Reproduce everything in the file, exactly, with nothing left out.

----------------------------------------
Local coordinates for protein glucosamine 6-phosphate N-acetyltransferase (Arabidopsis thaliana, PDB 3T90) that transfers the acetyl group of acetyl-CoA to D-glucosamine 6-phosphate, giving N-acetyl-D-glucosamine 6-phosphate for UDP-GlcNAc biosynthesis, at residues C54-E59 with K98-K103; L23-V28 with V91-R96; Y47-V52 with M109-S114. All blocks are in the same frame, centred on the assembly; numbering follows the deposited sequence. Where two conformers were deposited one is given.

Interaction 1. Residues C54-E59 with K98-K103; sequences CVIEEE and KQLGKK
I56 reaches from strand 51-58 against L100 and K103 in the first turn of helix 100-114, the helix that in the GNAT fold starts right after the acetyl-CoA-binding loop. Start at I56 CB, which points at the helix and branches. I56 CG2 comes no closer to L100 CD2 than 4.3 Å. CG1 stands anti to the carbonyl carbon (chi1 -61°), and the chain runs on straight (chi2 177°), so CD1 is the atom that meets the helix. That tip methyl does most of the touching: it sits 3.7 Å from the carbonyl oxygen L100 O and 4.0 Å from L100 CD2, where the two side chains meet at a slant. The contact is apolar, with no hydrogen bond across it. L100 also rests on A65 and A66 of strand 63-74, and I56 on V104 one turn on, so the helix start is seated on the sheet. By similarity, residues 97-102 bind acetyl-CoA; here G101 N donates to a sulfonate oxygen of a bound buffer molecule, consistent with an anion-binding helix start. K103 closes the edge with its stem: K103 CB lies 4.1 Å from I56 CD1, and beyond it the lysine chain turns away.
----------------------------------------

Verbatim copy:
Local coordinates for protein glucosamine 6-phosphate N-acetyltransferase (Arabidopsis thaliana, PDB 3T90) that transfers the acetyl group of acetyl-CoA to D-glucosamine 6-phosphate, giving N-acetyl-D-glucosamine 6-phosphate for UDP-GlcNAc biosynthesis, at residues C54-E59 with K98-K103; L23-V28 with V91-R96; Y47-V52 with M109-S114. All blocks are in the same frame, centred on the assembly; numbering follows the deposited sequence. Where two conformers were deposited one is given.

Interaction 1. Residues C54-E59 with K98-K103; sequences CVIEEE and KQLGKK
I56 reaches from strand 51-58 against L100 and K103 in the first turn of helix 100-114, the helix that in the GNAT fold starts right after the acetyl-CoA-binding loop. Start at I56 CB, which points at the helix and branches. I56 CG2 comes no closer to L100 CD2 than 4.3 Å. CG1 stands anti to the carbonyl carbon (chi1 -61°), and the chain runs on straight (chi2 177°), so CD1 is the atom that meets the helix. That tip methyl does most of the touching: it sits 3.7 Å from the carbonyl oxygen L100 O and 4.0 Å from L100 CD2, where the two side chains meet at a slant. The contact is apolar, with no hydrogen bond across it. L100 also rests on A65 and A66 of strand 63-74, and I56 on V104 one turn on, so the helix start is seated on the sheet. By similarity, residues 97-102 bind acetyl-CoA; here G101 N donates to a sulfonate oxygen of a bound buffer molecule, consistent with an anion-binding helix start. K103 closes the edge with its stem: K103 CB lies 4.1 Å from I56 CD1, and beyond it the lysine chain turns away.